The oldest, continuous African American Baptist church in the U.S., the First Bryan Baptist Church was founded in 1788 by Andrew Bryan, a Savannah slave. He served as the first pastor of the church and later purchased the current site of the church after he purchased his freedom in 1793. He paid “30 pounds of silver” (about $150.00) for the land, and the original church building was constructed in 1795. The land where the church was built is located on land that originally was part of the Yamacraw Indian Village.
The current structure was constructed between 1873 and 1888, and it was designed by John B. Hogg. The stained glass inside the church features some of the founding fathers of the African American church.
Historical Marker Inscription
First Bryan Baptist Church
First Bryan dates its founding to the constitution of the Ethiopian Church of Jesus Christ under Rev. Andrew Bryan in January 1788, making it one of the nation’s oldest African-American Baptist churches. Known later as First Colored Church, First African, and Third African, the congregation took the name First Bryan Baptist in 1867. Construction of the first church building began here in 1793 on property purchased by Reverend Bryan. The current building was completed in 1874. First Bryan ministers including Garrison Frazier and Ulysses Houston attended the nearby meeting of local black leaders with Gen. Sherman in January 1865 that resulted in Special Field Orders No. 15, promising confiscated coastal land to freed slaves. In the twentieth century, Civil Rights leader W.W. Law taught Sunday School at First Bryan for many years.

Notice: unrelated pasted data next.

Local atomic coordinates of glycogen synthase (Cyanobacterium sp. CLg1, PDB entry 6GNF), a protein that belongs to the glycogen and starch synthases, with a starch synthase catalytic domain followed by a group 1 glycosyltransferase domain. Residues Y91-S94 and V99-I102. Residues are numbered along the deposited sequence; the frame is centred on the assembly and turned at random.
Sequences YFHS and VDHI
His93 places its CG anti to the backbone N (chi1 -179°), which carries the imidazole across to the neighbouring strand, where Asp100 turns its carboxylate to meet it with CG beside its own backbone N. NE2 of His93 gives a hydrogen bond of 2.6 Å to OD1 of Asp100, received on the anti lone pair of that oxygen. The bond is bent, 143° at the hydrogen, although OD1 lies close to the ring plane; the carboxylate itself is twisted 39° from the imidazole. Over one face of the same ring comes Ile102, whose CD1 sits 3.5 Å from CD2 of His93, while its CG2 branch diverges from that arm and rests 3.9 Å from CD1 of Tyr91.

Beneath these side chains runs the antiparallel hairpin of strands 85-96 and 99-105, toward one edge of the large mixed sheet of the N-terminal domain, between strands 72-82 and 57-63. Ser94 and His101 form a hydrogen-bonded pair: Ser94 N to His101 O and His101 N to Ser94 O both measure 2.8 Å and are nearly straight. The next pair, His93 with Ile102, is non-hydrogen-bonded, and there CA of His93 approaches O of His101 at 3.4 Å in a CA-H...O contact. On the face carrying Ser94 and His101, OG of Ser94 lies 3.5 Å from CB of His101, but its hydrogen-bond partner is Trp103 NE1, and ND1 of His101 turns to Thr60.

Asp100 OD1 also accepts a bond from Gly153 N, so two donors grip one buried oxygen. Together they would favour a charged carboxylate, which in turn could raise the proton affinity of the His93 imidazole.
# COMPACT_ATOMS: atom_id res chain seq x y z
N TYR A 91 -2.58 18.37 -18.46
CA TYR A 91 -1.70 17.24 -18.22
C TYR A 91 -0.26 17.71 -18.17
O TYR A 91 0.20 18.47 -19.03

Erected by the Georgia Historical Society and First Bryan Baptist Church.